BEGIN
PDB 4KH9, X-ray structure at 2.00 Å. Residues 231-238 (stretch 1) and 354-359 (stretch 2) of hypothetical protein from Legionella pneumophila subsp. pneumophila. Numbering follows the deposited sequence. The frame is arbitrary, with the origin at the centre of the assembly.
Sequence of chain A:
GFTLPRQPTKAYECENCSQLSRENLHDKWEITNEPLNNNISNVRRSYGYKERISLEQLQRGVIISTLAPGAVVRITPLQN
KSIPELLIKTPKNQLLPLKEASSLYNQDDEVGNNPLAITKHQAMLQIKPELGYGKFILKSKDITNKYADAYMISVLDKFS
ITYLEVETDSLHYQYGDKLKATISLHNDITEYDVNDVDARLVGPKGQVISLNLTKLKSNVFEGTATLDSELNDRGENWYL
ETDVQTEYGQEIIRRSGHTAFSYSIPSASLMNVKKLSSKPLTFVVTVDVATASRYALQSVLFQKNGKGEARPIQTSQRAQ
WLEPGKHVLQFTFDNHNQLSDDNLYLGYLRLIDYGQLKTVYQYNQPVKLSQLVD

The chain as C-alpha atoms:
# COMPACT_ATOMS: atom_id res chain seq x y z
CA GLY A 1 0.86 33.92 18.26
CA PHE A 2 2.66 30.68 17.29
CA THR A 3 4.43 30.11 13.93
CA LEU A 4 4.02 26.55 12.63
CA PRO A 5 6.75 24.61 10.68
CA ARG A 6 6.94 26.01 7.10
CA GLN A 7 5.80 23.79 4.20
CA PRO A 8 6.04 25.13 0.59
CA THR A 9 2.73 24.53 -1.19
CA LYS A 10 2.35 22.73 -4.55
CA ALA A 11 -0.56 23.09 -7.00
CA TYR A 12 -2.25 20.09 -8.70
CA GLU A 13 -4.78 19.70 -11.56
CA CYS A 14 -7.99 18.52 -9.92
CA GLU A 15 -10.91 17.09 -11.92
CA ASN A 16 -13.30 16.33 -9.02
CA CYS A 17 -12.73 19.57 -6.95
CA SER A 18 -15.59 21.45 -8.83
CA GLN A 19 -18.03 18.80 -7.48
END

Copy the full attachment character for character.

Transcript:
PDB 4KH9, X-ray structure at 2.00 Å. Residues 231-238 (stretch 1) and 354-359 (stretch 2) of hypothetical protein from Legionella pneumophila subsp. pneumophila. Numbering follows the deposited sequence. The frame is arbitrary, with the origin at the centre of the assembly.
Sequence of chain A:
GFTLPRQPTKAYECENCSQLSRENLHDKWEITNEPLNNNISNVRRSYGYKERISLEQLQRGVIISTLAPGAVVRITPLQN
KSIPELLIKTPKNQLLPLKEASSLYNQDDEVGNNPLAITKHQAMLQIKPELGYGKFILKSKDITNKYADAYMISVLDKFS
ITYLEVETDSLHYQYGDKLKATISLHNDITEYDVNDVDARLVGPKGQVISLNLTKLKSNVFEGTATLDSELNDRGENWYL
ETDVQTEYGQEIIRRSGHTAFSYSIPSASLMNVKKLSSKPLTFVVTVDVATASRYALQSVLFQKNGKGEARPIQTSQRAQ
WLEPGKHVLQFTFDNHNQLSDDNLYLGYLRLIDYGQLKTVYQYNQPVKLSQLVD

The chain as C-alpha atoms:
# COMPACT_ATOMS: atom_id res chain seq x y z
CA GLY A 1 0.86 33.92 18.26
CA PHE A 2 2.66 30.68 17.29
CA THR A 3 4.43 30.11 13.93
CA LEU A 4 4.02 26.55 12.63
CA PRO A 5 6.75 24.61 10.68
CA ARG A 6 6.94 26.01 7.10
CA GLN A 7 5.80 23.79 4.20
CA PRO A 8 6.04 25.13 0.59
CA THR A 9 2.73 24.53 -1.19
CA LYS A 10 2.35 22.73 -4.55
CA ALA A 11 -0.56 23.09 -7.00
CA TYR A 12 -2.25 20.09 -8.70
CA GLU A 13 -4.78 19.70 -11.56
CA CYS A 14 -7.99 18.52 -9.92
CA GLU A 15 -10.91 17.09 -11.92
CA ASN A 16 -13.30 16.33 -9.02
CA CYS A 17 -12.73 19.57 -6.95
CA SER A 18 -15.59 21.45 -8.83
CA GLN A 19 -18.03 18.80 -7.48